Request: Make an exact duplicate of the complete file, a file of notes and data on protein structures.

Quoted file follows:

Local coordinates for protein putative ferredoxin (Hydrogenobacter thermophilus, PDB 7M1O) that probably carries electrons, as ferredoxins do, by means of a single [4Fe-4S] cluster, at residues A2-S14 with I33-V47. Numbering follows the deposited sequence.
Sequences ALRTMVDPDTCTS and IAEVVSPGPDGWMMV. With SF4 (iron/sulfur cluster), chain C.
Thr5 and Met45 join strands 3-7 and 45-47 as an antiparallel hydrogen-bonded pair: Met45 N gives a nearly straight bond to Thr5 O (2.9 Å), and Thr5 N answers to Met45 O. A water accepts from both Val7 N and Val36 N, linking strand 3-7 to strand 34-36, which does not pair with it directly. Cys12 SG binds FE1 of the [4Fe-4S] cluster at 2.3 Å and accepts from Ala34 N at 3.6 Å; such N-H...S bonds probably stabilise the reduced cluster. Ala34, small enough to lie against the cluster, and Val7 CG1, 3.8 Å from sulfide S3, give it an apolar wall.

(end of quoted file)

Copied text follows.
Local coordinates for protein putative ferredoxin (Hydrogenobacter thermophilus, PDB 7M1O) that probably carries electrons, as ferredoxins do, by means of a single [4Fe-4S] cluster, at residues A2-S14 with I33-V47. Numbering follows the deposited sequence.
Sequences ALRTMVDPDTCTS and IAEVVSPGPDGWMMV. With SF4 (iron/sulfur cluster), chain C.
Thr5 and Met45 join strands 3-7 and 45-47 as an antiparallel hydrogen-bonded pair: Met45 N gives a nearly straight bond to Thr5 O (2.9 Å), and Thr5 N answers to Met45 O. A water accepts from both Val7 N and Val36 N, linking strand 3-7 to strand 34-36, which does not pair with it directly. Cys12 SG binds FE1 of the [4Fe-4S] cluster at 2.3 Å and accepts from Ala34 N at 3.6 Å; such N-H...S bonds probably stabilise the reduced cluster. Ala34, small enough to lie against the cluster, and Val7 CG1, 3.8 Å from sulfide S3, give it an apolar wall.